Ah well, at least I voiced myself in the form of my vote. If you didn't vote in whatever elections are being held in your particular locale, then SHAME ON YOU. We (at least for the time being) still live in a free society, and voting is a right (for citizens only, thank you) and a privilege. If you are going to reap any of the benefits of our society, then you should at least do your duty and vote.
That's it for now. Happy voting!
Sunday, October 22, 2006
20 days is way too long to go in between blogs. I hate being this busy - I'm really not the type of person who does well going non-stop for long periods of time. I don't think anyone is, actually - it's not healthy at all to maintain that kind of pace.
Oh sure - maybe some people can go longer without stopping or even slowing down. But just like cars, you have to watch your speed - you can only go so long before you either run out of gas or crash.
It has been a busy and - fortunately - productive 20 days, but I do hope that I can slow down a bit now.
I'm gonna cut this short for the time being - it's 7:45am on a Sunday, and it's time to get the kids up so we can all get ready for church. Now there's a great rest stop to pull over at for a while!
Monday, October 02, 2006
I have a new grand-niece! Her name is Brianna, and she was born on September 12, 2006.
Over the weekend, this very proud grand-uncle finished crocheting a baby afghan for her, along with a matching scarf (for when she's a little older).
Thursday, September 28, 2006
I haven't had much time lately to put together an actual blog entry. But I did receive this pic in email today from a co-worker, and thought I would share it with you. I know John Wayne really didn't say this, but if he were still alive he probably would, and I'd agree with him whole-heartedly!
Until next blog, Pilgrim...
Thursday, September 21, 2006
Today would be a good day to just sit on a park bench someplace and just ponder. The past 16 hours have been somewhat surreal for me. At around 9:00 last night, I had gotten word that a friend of mine has cancer. Not just has cancer, as in "it's a small tumor that we caught early", but cancer as in "it started in one place and has already spread to a number of other organs".
I've known Tony for a little over five years now. He sang bass in Z Street (the quartet that I sang baritone in for three years) during its tenure, and we were both in the Sounds of Concord (he started a couple of years before I did, and he is still with them). He, along with Paul (who sang lead with Z Street) and myself would hang out a lot - we three of us still get together for breakfast on the occasional Saturday morning.
I keep thinking back to when my mother-in-law died of cancer back 2003 (shortly coming on the third anniversary of that) - though "anniversary" is a strange word to use for that.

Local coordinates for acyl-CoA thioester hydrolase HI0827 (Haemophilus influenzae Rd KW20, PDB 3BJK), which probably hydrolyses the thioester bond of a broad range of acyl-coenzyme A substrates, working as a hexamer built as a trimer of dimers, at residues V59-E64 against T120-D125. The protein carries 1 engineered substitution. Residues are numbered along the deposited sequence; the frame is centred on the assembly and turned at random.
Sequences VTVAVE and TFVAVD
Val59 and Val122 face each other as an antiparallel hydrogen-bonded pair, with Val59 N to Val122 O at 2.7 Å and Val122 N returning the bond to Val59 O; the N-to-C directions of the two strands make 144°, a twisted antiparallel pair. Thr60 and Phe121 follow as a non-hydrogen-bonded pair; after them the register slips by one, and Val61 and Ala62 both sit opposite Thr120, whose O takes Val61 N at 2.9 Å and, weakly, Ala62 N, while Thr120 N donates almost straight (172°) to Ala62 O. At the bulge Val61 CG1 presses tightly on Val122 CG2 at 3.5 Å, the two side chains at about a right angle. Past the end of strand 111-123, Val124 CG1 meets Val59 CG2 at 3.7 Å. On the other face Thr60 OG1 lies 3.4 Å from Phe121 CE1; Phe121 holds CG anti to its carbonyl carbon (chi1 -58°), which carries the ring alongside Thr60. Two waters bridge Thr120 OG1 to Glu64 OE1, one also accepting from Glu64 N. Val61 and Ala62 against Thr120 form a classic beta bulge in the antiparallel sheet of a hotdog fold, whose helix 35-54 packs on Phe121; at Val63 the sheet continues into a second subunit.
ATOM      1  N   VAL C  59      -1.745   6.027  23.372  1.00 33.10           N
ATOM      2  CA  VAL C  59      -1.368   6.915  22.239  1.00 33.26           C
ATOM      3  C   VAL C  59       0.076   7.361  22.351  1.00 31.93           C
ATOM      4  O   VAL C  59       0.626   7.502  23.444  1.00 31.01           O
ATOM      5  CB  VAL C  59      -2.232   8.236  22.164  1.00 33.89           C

Speaking of which, today also happens to mine and Patti's fifteenth wedding anniversary. Money's been really tight lately, and I've not even been able to get a card...
Things are just too disjointed and weird for me right now. A lot of mixed emotions that I'm having a hard time making sense of. I'm somewhere between numb and nauseous. Based on past experience with this kind of thing, the inevitable full emotional breakdown will happen at some undetermined point in the future.
Right now all I can do is ponder... and pray (and especially, pray).
Friday, September 15, 2006
I took this during a walk a couple of weeks ago, and decided I would attempt a macro (really close-up) shot of this one bright pinkish, purplish flower I saw alongside the road. I'm not sure how I managed it, but as you can tell, the center of the photo picked shows a very bright reflection from the flash. So I guess this count twice for bright, yes?
Monday, September 11, 2006
|Your Political Profile:|
|Overall: 85% Conservative, 15% Liberal|
|Social Issues: 100% Conservative, 0% Liberal|
|Personal Responsibility: 75% Conservative, 25% Liberal|
|Fiscal Issues: 75% Conservative, 25% Liberal|
|Ethics: 75% Conservative, 25% Liberal|
|Defense and Crime: 100% Conservative, 0% Liberal|
Monday, September 04, 2006
I know I've been busy - I have the tiredness to prove it! But yet, somehow, it doesn't feel like anything been done. And I'm now back to five-day work weeks. So much for getting stuff done around the house.
I don't know about you, but I'm ready for a nap.
Friday, September 01, 2006
This is crochet we're talking about, an age-old craft that uses little more than some yarn, a hook, and a few free evenings.
I first learned to crochet from my mom when I was... oh, boy... that long ago? 9 or 10 I think. Anyhow, mom used to crochet all the time. I would watch in utter fascination as she would do her handiwork (afghans mostly), and asked if she could teach me. She handed me a book on it, which I proceded to read through it (this was when I discoved that I liked being self-taught and that I really enjoyed how-to books), and with some guidance from mom, it wasn't long before I had the chain stich and single crochet down pretty good. Next came double, half-double, and treble crochet.
I stopped doing crochet after a while (don't remember why - maybe part of that whole teen angst business, who knows?), but picked it up again after getting married and while Patti was pregnant with MJ, our oldest. Managed to keep at it long enough to make a baby blanket for MJ, another one for Bethanie when the time came, and completed most of a lapghan (a smaller version of an afghan) for Patti before I got distracted by a bazillion other things. Never did get around to finishing that lapghan, nor did I make a baby blanket for Thomas (I somehow doubt he'd want that baby blanket now that he's almost 10).